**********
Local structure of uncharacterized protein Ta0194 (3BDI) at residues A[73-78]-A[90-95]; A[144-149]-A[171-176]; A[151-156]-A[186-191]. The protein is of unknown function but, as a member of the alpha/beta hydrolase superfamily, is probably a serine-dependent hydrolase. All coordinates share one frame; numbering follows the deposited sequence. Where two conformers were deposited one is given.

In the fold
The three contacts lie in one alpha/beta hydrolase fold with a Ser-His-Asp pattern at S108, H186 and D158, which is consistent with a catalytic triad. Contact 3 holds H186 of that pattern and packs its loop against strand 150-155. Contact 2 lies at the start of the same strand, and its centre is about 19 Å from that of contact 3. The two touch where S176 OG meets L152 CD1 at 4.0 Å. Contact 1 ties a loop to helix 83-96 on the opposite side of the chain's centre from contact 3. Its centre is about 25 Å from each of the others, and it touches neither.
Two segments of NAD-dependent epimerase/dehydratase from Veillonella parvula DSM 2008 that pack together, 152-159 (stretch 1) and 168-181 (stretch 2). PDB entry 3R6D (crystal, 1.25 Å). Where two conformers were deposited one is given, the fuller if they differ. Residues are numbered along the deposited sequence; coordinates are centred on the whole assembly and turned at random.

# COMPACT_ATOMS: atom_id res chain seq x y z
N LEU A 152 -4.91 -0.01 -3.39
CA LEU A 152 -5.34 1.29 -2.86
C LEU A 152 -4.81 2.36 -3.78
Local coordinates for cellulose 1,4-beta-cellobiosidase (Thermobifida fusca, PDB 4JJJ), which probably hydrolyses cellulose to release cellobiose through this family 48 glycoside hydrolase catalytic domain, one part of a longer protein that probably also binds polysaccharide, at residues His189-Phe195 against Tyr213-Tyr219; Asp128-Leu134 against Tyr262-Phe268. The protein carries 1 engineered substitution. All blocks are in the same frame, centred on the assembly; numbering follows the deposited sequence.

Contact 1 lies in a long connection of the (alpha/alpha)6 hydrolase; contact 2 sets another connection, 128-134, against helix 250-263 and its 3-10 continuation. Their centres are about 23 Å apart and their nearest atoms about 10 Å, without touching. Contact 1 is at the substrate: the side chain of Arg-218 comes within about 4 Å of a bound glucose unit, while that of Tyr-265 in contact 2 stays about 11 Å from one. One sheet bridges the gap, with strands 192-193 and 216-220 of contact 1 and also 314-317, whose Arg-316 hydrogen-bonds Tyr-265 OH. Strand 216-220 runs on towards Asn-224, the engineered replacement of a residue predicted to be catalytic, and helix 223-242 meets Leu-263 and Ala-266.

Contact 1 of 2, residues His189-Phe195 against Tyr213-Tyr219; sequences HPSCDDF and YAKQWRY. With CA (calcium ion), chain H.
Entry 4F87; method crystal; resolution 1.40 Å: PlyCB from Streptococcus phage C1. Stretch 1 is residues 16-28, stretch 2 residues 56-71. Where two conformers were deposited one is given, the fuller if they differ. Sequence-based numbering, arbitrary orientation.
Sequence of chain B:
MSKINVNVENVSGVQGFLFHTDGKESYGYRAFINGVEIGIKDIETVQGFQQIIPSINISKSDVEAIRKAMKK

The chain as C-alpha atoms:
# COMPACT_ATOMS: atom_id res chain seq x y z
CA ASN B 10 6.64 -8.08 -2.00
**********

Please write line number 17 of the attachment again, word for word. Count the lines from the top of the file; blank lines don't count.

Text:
CA ASN B 10 6.64 -8.08 -2.00